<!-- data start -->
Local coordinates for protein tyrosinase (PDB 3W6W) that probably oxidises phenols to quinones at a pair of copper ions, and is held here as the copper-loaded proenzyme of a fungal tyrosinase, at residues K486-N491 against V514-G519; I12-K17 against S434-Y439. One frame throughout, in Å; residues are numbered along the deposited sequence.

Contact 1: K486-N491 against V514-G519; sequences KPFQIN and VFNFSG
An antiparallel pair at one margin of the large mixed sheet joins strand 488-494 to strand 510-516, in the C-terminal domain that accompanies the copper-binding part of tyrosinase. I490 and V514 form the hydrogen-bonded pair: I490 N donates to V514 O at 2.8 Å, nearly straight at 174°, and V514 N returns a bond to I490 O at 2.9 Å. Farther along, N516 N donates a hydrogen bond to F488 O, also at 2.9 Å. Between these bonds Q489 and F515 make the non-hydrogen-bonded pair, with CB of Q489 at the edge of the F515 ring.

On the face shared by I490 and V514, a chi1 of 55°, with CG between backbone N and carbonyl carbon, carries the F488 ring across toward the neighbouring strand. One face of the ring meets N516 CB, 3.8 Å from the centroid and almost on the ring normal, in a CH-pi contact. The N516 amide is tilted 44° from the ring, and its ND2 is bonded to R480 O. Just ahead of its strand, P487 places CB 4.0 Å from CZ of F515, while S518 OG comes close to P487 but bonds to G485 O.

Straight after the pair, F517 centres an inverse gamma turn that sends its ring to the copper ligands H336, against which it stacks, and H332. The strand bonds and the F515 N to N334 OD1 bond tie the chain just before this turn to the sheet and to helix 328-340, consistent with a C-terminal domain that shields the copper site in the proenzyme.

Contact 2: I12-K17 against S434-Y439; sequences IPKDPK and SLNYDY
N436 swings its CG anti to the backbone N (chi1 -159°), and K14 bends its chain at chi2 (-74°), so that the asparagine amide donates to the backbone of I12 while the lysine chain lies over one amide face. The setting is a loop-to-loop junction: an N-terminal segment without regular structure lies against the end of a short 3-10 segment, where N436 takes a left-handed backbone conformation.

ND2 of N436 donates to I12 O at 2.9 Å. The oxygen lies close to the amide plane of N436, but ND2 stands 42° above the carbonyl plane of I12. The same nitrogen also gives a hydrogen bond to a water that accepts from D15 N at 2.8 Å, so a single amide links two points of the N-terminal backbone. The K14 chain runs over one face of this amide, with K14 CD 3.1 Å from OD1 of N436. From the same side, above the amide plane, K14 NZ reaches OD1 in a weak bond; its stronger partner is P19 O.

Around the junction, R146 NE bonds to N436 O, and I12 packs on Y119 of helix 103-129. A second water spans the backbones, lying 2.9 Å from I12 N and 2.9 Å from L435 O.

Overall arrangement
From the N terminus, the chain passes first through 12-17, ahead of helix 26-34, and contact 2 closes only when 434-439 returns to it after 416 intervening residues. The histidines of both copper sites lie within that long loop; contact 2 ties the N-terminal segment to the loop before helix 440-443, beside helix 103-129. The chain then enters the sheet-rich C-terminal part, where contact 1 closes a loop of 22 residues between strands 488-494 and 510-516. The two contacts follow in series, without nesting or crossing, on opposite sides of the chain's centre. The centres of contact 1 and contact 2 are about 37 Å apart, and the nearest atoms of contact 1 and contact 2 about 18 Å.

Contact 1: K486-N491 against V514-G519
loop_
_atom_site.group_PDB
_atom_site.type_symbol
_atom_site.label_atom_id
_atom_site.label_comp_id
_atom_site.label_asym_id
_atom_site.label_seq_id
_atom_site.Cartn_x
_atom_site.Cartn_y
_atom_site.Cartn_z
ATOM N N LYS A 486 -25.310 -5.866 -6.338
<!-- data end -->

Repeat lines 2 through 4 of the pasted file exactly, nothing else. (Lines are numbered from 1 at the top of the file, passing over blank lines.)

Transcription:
Contact 1: K486-N491 against V514-G519; sequences KPFQIN and VFNFSG
An antiparallel pair at one margin of the large mixed sheet joins strand 488-494 to strand 510-516, in the C-terminal domain that accompanies the copper-binding part of tyrosinase. I490 and V514 form the hydrogen-bonded pair: I490 N donates to V514 O at 2.8 Å, nearly straight at 174°, and V514 N returns a bond to I490 O at 2.9 Å. Farther along, N516 N donates a hydrogen bond to F488 O, also at 2.9 Å. Between these bonds Q489 and F515 make the non-hydrogen-bonded pair, with CB of Q489 at the edge of the F515 ring.

On the face shared by I490 and V514, a chi1 of 55°, with CG between backbone N and carbonyl carbon, carries the F488 ring across toward the neighbouring strand. One face of the ring meets N516 CB, 3.8 Å from the centroid and almost on the ring normal, in a CH-pi contact. The N516 amide is tilted 44° from the ring, and its ND2 is bonded to R480 O. Just ahead of its strand, P487 places CB 4.0 Å from CZ of F515, while S518 OG comes close to P487 but bonds to G485 O.